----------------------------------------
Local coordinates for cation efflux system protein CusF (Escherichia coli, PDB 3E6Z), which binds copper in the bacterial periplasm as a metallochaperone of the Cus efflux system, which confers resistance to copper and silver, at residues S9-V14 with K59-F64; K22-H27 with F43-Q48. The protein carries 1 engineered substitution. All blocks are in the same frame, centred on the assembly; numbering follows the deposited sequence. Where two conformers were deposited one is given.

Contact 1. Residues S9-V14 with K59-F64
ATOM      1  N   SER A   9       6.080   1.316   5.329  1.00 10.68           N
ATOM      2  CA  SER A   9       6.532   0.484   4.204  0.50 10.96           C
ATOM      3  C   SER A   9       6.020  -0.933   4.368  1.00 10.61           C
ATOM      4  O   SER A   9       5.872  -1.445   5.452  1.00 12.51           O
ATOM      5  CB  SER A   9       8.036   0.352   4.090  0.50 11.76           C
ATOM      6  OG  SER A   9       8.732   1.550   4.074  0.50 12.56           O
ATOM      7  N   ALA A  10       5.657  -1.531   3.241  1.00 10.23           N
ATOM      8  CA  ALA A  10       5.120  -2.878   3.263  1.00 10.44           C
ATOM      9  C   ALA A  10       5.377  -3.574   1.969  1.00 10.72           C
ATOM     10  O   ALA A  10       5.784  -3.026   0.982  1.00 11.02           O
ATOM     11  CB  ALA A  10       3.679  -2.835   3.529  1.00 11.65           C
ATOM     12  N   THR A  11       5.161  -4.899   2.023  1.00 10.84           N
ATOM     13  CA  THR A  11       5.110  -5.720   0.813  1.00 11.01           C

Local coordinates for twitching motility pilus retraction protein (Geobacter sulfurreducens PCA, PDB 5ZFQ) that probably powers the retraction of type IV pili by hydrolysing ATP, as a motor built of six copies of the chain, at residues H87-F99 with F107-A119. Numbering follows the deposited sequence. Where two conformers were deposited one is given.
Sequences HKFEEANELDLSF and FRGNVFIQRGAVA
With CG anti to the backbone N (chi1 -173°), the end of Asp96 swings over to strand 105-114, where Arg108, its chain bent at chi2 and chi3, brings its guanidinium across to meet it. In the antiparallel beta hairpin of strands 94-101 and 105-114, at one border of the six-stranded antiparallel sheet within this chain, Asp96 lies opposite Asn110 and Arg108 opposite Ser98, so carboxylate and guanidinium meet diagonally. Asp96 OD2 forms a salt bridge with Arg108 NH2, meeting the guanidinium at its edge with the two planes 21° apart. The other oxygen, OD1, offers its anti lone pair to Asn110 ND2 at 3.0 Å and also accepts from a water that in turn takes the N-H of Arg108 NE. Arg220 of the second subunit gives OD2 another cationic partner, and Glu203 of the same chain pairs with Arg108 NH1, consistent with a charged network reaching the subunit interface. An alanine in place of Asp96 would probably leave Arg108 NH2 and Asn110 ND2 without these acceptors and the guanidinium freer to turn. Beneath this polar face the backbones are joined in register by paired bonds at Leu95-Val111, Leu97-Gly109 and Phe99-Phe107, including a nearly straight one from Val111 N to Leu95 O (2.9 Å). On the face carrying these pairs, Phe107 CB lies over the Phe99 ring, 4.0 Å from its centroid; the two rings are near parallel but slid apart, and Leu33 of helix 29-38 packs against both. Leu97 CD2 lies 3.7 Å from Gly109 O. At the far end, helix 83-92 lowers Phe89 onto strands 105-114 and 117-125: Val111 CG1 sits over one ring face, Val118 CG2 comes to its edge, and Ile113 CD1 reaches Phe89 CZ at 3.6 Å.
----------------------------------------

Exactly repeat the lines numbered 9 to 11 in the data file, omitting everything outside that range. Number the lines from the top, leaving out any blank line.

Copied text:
ATOM      7  N   ALA A  10       5.657  -1.531   3.241  1.00 10.23           N
ATOM      8  CA  ALA A  10       5.120  -2.878   3.263  1.00 10.44           C
ATOM      9  C   ALA A  10       5.377  -3.574   1.969  1.00 10.72           C